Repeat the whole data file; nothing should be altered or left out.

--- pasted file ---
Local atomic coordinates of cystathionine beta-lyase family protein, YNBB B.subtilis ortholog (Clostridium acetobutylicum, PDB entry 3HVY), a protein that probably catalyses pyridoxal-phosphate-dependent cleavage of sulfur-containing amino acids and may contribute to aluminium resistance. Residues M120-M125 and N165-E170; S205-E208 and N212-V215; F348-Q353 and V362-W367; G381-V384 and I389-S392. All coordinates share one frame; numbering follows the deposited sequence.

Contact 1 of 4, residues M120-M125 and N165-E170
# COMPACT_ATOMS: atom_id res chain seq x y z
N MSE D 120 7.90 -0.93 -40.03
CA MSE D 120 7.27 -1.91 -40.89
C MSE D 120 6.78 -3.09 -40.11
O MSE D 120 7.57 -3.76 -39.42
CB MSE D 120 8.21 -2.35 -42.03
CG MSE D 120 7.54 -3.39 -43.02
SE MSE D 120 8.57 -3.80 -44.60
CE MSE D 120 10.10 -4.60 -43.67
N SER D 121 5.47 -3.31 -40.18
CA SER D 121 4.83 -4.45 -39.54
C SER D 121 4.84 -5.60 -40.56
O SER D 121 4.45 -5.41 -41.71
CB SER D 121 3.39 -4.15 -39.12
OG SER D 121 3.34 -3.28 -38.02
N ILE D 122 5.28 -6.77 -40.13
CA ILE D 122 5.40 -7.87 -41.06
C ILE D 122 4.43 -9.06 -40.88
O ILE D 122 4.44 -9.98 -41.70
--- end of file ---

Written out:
Local atomic coordinates of cystathionine beta-lyase family protein, YNBB B.subtilis ortholog (Clostridium acetobutylicum, PDB entry 3HVY), a protein that probably catalyses pyridoxal-phosphate-dependent cleavage of sulfur-containing amino acids and may contribute to aluminium resistance. Residues M120-M125 and N165-E170; S205-E208 and N212-V215; F348-Q353 and V362-W367; G381-V384 and I389-S392. All coordinates share one frame; numbering follows the deposited sequence.

Contact 1 of 4, residues M120-M125 and N165-E170
# COMPACT_ATOMS: atom_id res chain seq x y z
N MSE D 120 7.90 -0.93 -40.03
CA MSE D 120 7.27 -1.91 -40.89
C MSE D 120 6.78 -3.09 -40.11
O MSE D 120 7.57 -3.76 -39.42
CB MSE D 120 8.21 -2.35 -42.03
CG MSE D 120 7.54 -3.39 -43.02
SE MSE D 120 8.57 -3.80 -44.60
CE MSE D 120 10.10 -4.60 -43.67
N SER D 121 5.47 -3.31 -40.18
CA SER D 121 4.83 -4.45 -39.54
C SER D 121 4.84 -5.60 -40.56
O SER D 121 4.45 -5.41 -41.71
CB SER D 121 3.39 -4.15 -39.12
OG SER D 121 3.34 -3.28 -38.02
N ILE D 122 5.28 -6.77 -40.13
CA ILE D 122 5.40 -7.87 -41.06
C ILE D 122 4.43 -9.06 -40.88
O ILE D 122 4.44 -9.98 -41.70